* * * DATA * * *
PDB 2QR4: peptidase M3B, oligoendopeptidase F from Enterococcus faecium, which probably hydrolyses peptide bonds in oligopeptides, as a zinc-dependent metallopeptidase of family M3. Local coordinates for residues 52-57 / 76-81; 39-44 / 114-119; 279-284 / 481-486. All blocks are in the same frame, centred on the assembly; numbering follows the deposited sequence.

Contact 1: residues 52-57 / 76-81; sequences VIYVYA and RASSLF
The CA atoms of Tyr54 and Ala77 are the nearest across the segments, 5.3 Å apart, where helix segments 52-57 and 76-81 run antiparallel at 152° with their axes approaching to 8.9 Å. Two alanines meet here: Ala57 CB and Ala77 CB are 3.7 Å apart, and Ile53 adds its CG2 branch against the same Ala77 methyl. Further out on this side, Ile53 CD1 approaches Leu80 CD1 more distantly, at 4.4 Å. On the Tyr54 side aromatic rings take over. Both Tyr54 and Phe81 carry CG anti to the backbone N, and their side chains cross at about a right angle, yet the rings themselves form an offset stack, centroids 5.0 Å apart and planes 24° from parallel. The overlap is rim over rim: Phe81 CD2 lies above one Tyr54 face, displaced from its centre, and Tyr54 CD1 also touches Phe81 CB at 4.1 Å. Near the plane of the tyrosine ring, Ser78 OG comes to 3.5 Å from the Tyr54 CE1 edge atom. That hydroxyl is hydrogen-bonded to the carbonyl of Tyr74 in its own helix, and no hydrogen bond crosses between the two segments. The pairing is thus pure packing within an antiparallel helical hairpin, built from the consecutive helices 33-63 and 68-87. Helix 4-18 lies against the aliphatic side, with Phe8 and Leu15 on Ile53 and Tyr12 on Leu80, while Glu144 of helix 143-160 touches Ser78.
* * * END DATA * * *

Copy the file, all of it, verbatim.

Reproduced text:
PDB 2QR4: peptidase M3B, oligoendopeptidase F from Enterococcus faecium, which probably hydrolyses peptide bonds in oligopeptides, as a zinc-dependent metallopeptidase of family M3. Local coordinates for residues 52-57 / 76-81; 39-44 / 114-119; 279-284 / 481-486. All blocks are in the same frame, centred on the assembly; numbering follows the deposited sequence.

Contact 1: residues 52-57 / 76-81; sequences VIYVYA and RASSLF
The CA atoms of Tyr54 and Ala77 are the nearest across the segments, 5.3 Å apart, where helix segments 52-57 and 76-81 run antiparallel at 152° with their axes approaching to 8.9 Å. Two alanines meet here: Ala57 CB and Ala77 CB are 3.7 Å apart, and Ile53 adds its CG2 branch against the same Ala77 methyl. Further out on this side, Ile53 CD1 approaches Leu80 CD1 more distantly, at 4.4 Å. On the Tyr54 side aromatic rings take over. Both Tyr54 and Phe81 carry CG anti to the backbone N, and their side chains cross at about a right angle, yet the rings themselves form an offset stack, centroids 5.0 Å apart and planes 24° from parallel. The overlap is rim over rim: Phe81 CD2 lies above one Tyr54 face, displaced from its centre, and Tyr54 CD1 also touches Phe81 CB at 4.1 Å. Near the plane of the tyrosine ring, Ser78 OG comes to 3.5 Å from the Tyr54 CE1 edge atom. That hydroxyl is hydrogen-bonded to the carbonyl of Tyr74 in its own helix, and no hydrogen bond crosses between the two segments. The pairing is thus pure packing within an antiparallel helical hairpin, built from the consecutive helices 33-63 and 68-87. Helix 4-18 lies against the aliphatic side, with Phe8 and Leu15 on Ile53 and Tyr12 on Leu80, while Glu144 of helix 143-160 touches Ser78.